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CONNIE OLIVER: Eclectic decor offers design freedom

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Eclectic decor -- by choice or necessity -- can make a rook colourful and really bring it to life.

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Eclectic decor -- by choice or necessity -- can make a rook colourful and really bring it to life.

There's something youthful and revitalizing about our feature bathroom photograph, (courtesy of Moen). The array of fresh, cheery colours allows this stark white bathroom to really sparkle. It reminds me of a refreshing fruit salad.

For those starting out in their first home, or perhaps a dorm room, with hand-me-downs and giveaways in hand, an eclectic decor is an appealing and sometimes necessary option. Using a diverse mix of decor items allows you to stretch your decorating budget by using what you have and topping off the look with inexpensive and often unmatched accessories.

Teens and young adults who still live with family may want to update their room with a fresh, youthful, yet affordable style. A diverse decor offers many options with respect to mixing old and new along with varying styles.

Renters can benefit from a similar style of decor. Even though you probably can't paint the walls, when you use colourful accessories against a white backdrop the room will come alive.

Got colour?

The added bonus of an eclectic decor is that you can really have fun with colour. There are no hard-and-fast rules in an eclectic design so colour mixing can be part of the creative process. Purchasing 'one-of' items at thrift stores, flea markets, dollar stores and garage sales can become a fun and affordable treasure hunt for colourful accessories. Just look at how the sum of small, colourful accessories found in our feature room comes together into a carefree yet cohesive look. Even the brown globe vase on the floor, which is an unusual choice, works well in this setting.

How to pull it off

Fabric remnants can be used to make toss cushions, window fashions and even artwork when framed. Fabric remnants are affordable and are often found at thrift stores for a song. You may even have clothing that can be used in a similar fashion. Inexpensive glassware of different shapes and colours can be used to add sparkle to a room. Leave them empty, fill them with coloured water, beads or decorative sand, or fill them with inexpensive fake flowers available at dollar stores. You can change out the flower colours on a whim because they are so affordable.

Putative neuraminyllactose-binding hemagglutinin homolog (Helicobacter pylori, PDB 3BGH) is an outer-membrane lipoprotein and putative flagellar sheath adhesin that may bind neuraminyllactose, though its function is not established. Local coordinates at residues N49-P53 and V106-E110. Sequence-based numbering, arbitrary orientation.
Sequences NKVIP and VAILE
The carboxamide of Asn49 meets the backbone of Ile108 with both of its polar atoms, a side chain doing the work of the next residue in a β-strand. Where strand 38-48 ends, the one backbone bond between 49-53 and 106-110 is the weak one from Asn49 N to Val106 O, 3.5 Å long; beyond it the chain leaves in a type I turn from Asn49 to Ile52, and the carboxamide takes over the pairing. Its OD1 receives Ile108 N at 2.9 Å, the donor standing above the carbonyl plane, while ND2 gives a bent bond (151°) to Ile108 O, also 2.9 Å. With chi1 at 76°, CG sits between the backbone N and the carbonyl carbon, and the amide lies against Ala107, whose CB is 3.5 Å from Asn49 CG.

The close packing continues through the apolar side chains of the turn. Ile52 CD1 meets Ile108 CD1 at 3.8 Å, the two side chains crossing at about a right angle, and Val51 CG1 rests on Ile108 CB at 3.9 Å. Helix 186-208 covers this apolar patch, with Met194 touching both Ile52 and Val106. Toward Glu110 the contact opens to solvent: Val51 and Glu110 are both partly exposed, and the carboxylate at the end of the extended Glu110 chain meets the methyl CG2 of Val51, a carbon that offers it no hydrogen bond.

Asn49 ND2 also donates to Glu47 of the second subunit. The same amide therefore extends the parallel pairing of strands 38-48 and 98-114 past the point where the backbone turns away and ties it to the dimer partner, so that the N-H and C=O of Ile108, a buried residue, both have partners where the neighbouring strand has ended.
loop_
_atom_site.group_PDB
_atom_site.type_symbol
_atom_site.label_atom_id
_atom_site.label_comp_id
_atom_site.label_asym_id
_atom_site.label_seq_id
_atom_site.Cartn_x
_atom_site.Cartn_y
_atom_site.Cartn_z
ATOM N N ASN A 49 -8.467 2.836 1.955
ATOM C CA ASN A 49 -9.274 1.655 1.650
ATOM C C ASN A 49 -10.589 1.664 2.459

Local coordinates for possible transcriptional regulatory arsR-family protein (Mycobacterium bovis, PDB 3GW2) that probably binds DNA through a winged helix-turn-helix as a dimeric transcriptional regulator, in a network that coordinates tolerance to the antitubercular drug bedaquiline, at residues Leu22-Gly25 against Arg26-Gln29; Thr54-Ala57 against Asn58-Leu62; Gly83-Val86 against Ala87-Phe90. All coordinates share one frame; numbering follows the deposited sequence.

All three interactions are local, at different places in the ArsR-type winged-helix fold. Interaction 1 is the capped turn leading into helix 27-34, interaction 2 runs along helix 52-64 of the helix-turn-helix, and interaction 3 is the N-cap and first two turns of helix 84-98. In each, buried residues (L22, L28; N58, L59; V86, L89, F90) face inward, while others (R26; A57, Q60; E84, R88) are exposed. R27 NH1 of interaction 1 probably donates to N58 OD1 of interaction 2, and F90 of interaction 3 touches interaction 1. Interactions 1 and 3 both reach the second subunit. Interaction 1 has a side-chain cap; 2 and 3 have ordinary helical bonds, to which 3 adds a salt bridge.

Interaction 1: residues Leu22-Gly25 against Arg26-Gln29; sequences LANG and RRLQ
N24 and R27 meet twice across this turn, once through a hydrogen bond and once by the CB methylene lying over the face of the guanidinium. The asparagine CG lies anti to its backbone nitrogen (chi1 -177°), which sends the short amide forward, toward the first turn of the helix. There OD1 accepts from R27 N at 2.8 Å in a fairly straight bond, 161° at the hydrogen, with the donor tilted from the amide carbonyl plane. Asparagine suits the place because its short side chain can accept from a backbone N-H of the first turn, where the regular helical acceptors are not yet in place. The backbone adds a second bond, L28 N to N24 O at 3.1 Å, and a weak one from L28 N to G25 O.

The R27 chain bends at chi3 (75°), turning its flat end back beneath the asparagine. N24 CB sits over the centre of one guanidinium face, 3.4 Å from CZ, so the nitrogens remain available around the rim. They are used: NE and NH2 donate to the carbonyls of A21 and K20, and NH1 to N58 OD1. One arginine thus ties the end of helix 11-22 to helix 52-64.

Small furniture items, like the bench in our feature photograph, can sometimes be found at thrift stores and flea markets. With a little paint these items can become useful and dramatic little accents. Make your own artwork to stretch your budget even further. Photo frames are plentiful at thrift stores. Use them in a grouping to frame anything from a swatch of great fabric to pictures from old calendars to add focus to the walls. Paint the frames in one colour for continuity or create an eclectic wall grouping of varying sizes, depths and shapes of photo frames. Add a wall clock to the mix for added interest.

Mix and match linens and dinnerware are usually found at a good price and can go a long way to supporting your efforts for a diverse decor. Table settings using two or three dish colours are unique and visually interesting. A long fabric remnant in a bright colour can be used down the center of the table setting to ground the table setting.

Putting it all together

With respect to colour, we can take a cue from the colour layout in our feature photograph. While the colour palette is made up of five bright colours, they make sense because of the placement of each one.

Take the pink, for example. The pink colour is placed in ever part of the room instead of all on one wall, for instance. The same can be said for the orange colour, which can be found in a hand towel, two of the flowers by the mirror and in some of the toss cushions. The use of a triangle placement of each individual colour makes visual sense. This technique keeps the eye moving around the room, which in turn, provides visual flow.

Even the palest colour green, is placed in a triangle with a toss cushion, a small green dish on the stool and a small green tray on the bench. Grounding the look with black accents adds a sense of sophistication.

This technique is carried around the corner where the toilet is to include this section into the overall design.

If you're not brave enough to choose a vibrant colour scheme like the one in our feature room but like the look, consider taking your palette from the colours in fabric design, a painting or wallpaper.

An exciting decor doesn't have to break the bank or be labour intensive. Colour can brighten up even the dullest of spaces.

Connieoliver@shaw.ca

Republished from the Winnipeg Free Press print edition August 31, 2013 F5

History

Updated on Saturday, August 31, 2013 at 12:16 PM CDT: accents corrected

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